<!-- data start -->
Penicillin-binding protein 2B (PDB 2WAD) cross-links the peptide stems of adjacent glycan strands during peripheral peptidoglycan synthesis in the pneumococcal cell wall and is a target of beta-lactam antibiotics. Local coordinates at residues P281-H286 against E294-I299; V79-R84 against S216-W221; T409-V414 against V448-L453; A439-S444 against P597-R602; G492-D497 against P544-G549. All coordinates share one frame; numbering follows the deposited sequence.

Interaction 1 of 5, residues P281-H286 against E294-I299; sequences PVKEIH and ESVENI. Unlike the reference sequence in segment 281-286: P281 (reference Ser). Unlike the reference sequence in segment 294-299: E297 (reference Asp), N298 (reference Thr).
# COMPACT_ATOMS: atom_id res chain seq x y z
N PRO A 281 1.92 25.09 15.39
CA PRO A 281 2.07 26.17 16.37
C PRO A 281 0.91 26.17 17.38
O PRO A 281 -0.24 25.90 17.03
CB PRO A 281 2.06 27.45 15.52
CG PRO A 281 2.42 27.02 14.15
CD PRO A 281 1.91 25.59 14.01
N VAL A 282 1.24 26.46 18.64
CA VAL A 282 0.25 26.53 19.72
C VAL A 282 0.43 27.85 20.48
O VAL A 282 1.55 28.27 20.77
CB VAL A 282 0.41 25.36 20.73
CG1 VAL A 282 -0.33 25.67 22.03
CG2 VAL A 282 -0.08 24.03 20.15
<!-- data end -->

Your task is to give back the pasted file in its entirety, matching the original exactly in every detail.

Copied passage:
Penicillin-binding protein 2B (PDB 2WAD) cross-links the peptide stems of adjacent glycan strands during peripheral peptidoglycan synthesis in the pneumococcal cell wall and is a target of beta-lactam antibiotics. Local coordinates at residues P281-H286 against E294-I299; V79-R84 against S216-W221; T409-V414 against V448-L453; A439-S444 against P597-R602; G492-D497 against P544-G549. All coordinates share one frame; numbering follows the deposited sequence.

Interaction 1 of 5, residues P281-H286 against E294-I299; sequences PVKEIH and ESVENI. Unlike the reference sequence in segment 281-286: P281 (reference Ser). Unlike the reference sequence in segment 294-299: E297 (reference Asp), N298 (reference Thr).
# COMPACT_ATOMS: atom_id res chain seq x y z
N PRO A 281 1.92 25.09 15.39
CA PRO A 281 2.07 26.17 16.37
C PRO A 281 0.91 26.17 17.38
O PRO A 281 -0.24 25.90 17.03
CB PRO A 281 2.06 27.45 15.52
CG PRO A 281 2.42 27.02 14.15
CD PRO A 281 1.91 25.59 14.01
N VAL A 282 1.24 26.46 18.64
CA VAL A 282 0.25 26.53 19.72
C VAL A 282 0.43 27.85 20.48
O VAL A 282 1.55 28.27 20.77
CB VAL A 282 0.41 25.36 20.73
CG1 VAL A 282 -0.33 25.67 22.03
CG2 VAL A 282 -0.08 24.03 20.15